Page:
Today, President Obama and the Environmental Protection Agency (EPA) released a draft rule to regulate carbon emissions in the United States. The regulation will mandate a reduction of carbon emissions—30% beyond the 2005 carbon levels—from power plants by 2030. Power plants account for one-third of all greenhouse gas emissions, which are responsible for climate change and pose risks not just to the health of the planet but to the health of individuals, our communities, our economy, and our way of life.

carbon emissions energy consumption

 

This is the most ambitious action plan ever taken by the US government to fight climate change, but its flexibility makes it achievable. States are allowed to reduce emissions progressively by making changes to their electricity systems through the installation of energy-efficient technologies, renewable energy production, and by joining “cap and trade” programs, which involve the buying and selling of permits to pollute.

The US Chamber of Commerce thoughtlessly calculated that the carbon emission reduction plan will cost about 50 billion dollars annually until 2030. Clearly the coal industry will suffer, but, if examined holistically, this rule will benefit the economy not hurt it. Energy costs will increase, but energy-efficiency technologies will decrease the energy demand and consequently reduce energy bills. The number of jobs created to develop these technologies will exceed the number of jobs reduced in the coal industry and will include not only professional jobs but also jobs in industries like construction, manufacturing, etc.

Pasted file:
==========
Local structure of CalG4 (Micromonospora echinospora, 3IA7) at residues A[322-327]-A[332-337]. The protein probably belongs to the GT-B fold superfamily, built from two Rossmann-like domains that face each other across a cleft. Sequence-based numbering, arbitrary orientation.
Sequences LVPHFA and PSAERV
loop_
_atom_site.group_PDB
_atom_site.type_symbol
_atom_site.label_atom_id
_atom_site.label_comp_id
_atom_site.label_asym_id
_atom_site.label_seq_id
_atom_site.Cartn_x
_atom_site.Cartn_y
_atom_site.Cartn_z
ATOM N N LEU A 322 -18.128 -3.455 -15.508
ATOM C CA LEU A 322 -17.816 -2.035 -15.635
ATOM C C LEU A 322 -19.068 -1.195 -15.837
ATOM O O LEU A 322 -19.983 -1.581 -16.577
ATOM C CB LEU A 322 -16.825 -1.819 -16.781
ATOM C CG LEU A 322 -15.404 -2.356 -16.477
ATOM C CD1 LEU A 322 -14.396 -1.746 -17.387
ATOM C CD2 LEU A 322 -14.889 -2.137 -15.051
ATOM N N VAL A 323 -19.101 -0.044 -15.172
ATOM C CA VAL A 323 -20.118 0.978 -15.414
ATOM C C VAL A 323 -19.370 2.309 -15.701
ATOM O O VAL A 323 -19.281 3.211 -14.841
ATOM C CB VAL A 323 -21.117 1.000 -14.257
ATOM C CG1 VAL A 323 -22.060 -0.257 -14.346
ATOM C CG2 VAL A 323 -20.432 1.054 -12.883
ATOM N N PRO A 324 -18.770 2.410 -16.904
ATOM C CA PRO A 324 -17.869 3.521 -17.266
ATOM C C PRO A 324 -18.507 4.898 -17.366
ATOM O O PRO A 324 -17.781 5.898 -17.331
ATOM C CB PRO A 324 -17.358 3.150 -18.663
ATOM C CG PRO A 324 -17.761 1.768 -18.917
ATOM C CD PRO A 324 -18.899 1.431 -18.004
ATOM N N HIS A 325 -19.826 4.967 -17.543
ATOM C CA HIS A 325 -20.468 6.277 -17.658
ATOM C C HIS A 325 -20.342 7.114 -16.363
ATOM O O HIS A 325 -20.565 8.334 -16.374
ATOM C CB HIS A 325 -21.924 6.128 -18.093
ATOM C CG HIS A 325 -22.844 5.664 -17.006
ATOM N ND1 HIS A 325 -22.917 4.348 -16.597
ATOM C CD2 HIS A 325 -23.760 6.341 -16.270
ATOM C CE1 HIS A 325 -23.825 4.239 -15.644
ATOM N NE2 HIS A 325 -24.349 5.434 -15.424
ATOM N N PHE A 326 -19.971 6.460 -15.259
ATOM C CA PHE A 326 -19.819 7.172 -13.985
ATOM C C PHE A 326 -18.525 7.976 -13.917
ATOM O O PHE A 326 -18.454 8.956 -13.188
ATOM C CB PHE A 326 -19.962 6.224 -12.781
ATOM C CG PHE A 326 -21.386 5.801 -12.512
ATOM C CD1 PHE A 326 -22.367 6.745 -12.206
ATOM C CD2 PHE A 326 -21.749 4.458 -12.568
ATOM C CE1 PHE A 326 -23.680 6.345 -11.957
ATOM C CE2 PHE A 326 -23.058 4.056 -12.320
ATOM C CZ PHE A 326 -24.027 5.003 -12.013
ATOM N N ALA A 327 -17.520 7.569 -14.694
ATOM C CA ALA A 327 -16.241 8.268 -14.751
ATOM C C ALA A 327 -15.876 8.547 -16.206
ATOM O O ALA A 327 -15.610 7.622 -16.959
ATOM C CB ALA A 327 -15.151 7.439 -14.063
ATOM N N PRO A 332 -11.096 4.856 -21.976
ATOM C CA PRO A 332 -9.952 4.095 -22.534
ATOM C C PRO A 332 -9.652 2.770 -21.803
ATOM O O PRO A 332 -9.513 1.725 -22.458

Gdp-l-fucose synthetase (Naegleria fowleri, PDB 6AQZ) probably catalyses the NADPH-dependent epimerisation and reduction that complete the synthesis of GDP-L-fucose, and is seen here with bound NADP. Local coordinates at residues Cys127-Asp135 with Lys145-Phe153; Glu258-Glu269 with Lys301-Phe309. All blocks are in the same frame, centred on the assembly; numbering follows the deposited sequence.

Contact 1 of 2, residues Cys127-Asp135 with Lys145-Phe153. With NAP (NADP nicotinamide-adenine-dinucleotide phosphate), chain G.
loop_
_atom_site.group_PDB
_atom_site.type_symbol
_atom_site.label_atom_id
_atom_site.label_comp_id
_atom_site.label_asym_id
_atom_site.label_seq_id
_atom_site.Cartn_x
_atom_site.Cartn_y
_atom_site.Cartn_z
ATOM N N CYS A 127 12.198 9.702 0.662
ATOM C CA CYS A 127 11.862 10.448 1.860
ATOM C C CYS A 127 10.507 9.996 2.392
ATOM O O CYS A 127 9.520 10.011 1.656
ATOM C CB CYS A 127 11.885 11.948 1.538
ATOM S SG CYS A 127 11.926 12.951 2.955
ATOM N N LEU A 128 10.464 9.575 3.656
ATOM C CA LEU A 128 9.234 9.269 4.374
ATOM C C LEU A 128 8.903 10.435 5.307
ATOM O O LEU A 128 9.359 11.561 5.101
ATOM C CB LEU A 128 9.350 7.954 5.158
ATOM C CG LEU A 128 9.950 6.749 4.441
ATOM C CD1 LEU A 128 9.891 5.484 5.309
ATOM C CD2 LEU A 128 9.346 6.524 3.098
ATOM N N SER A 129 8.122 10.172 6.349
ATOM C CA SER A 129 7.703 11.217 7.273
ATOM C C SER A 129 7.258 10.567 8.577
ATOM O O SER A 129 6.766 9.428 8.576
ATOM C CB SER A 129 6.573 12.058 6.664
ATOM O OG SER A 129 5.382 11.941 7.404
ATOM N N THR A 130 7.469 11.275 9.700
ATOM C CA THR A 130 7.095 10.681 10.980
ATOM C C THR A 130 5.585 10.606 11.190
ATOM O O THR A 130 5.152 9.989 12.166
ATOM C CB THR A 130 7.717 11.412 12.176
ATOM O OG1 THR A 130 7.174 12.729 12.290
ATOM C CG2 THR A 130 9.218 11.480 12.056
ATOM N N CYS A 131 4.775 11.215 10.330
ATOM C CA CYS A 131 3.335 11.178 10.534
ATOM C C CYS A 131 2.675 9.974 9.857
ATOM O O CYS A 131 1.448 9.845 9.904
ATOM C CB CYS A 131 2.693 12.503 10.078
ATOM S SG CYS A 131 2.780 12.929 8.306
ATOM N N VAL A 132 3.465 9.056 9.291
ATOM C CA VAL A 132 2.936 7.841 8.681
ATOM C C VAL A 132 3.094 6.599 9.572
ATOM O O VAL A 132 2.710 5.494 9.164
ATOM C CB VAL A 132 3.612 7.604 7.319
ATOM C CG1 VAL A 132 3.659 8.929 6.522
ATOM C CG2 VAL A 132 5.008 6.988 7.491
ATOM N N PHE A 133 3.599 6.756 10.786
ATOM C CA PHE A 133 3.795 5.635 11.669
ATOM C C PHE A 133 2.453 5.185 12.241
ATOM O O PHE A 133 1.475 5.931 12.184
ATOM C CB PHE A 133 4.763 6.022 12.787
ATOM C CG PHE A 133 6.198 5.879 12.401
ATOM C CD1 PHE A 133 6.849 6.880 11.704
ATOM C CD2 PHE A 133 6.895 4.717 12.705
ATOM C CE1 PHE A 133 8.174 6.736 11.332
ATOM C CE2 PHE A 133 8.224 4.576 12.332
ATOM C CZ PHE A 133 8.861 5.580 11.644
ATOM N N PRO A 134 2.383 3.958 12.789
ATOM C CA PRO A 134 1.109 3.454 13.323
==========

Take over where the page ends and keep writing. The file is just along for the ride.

The EPA estimates that this will cost between $7.3 billion and $8.8 billion annually, but it will be worth nearly $100 billion over the life of the rule in terms of climate change mitigation and health benefits, including the prevention of 2,700 to 6,600 premature deaths and 140,000 to 150,000 asthma attacks caused by air pollution.

Furthermore, President Obama and the U.S. Global Change Research Program published a report that summarizes the impact of climate change on the United States, both now and in the future. Incredibly informative, please read more about it here: http://nca2014.globalchange.gov/

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